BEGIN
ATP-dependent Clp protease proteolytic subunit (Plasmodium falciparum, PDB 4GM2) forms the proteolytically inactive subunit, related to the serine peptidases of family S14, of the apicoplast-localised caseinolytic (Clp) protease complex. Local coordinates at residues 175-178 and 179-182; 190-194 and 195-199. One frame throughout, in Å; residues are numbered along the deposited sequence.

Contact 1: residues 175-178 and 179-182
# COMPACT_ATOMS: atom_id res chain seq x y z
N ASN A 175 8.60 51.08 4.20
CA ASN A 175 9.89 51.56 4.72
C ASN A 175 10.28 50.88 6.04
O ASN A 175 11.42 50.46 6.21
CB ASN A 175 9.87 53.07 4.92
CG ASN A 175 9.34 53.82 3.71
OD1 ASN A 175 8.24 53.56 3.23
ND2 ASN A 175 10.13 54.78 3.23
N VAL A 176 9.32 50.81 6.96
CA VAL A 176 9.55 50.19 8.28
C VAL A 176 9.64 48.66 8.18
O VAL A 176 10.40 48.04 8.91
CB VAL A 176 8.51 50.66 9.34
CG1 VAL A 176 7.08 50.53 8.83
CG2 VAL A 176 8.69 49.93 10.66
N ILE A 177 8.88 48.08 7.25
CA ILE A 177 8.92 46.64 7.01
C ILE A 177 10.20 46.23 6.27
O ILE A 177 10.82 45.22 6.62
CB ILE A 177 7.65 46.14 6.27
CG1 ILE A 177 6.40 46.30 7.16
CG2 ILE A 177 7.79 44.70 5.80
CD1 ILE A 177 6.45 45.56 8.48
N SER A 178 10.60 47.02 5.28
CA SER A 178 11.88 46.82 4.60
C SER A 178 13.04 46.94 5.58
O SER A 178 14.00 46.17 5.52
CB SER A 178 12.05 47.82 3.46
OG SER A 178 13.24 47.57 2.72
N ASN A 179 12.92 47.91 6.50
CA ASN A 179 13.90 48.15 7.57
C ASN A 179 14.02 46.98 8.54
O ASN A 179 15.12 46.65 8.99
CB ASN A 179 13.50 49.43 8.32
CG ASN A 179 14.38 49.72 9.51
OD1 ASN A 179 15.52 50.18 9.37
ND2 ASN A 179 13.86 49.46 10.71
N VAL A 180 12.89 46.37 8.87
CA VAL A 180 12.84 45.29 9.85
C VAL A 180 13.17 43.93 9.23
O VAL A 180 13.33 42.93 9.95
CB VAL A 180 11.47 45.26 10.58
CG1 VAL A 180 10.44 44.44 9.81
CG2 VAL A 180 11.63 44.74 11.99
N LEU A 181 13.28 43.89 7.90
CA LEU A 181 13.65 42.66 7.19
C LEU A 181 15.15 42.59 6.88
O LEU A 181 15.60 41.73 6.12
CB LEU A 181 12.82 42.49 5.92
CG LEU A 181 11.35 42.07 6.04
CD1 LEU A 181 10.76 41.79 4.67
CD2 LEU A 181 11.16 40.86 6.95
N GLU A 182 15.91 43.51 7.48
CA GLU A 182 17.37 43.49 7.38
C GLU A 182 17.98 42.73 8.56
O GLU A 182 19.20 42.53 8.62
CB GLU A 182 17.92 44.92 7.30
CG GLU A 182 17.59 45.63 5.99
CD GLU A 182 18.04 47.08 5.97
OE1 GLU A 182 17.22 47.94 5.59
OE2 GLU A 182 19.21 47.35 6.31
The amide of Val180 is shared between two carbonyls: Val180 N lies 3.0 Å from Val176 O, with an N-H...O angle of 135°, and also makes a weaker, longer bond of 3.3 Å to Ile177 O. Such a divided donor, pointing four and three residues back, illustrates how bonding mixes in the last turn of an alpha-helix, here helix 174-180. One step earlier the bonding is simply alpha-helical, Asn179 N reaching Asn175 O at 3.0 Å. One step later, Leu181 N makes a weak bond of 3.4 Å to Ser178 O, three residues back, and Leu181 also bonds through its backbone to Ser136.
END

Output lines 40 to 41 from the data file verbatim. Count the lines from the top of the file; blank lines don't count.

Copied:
ND2 ASN A 179 13.86 49.46 10.71
N VAL A 180 12.89 46.37 8.87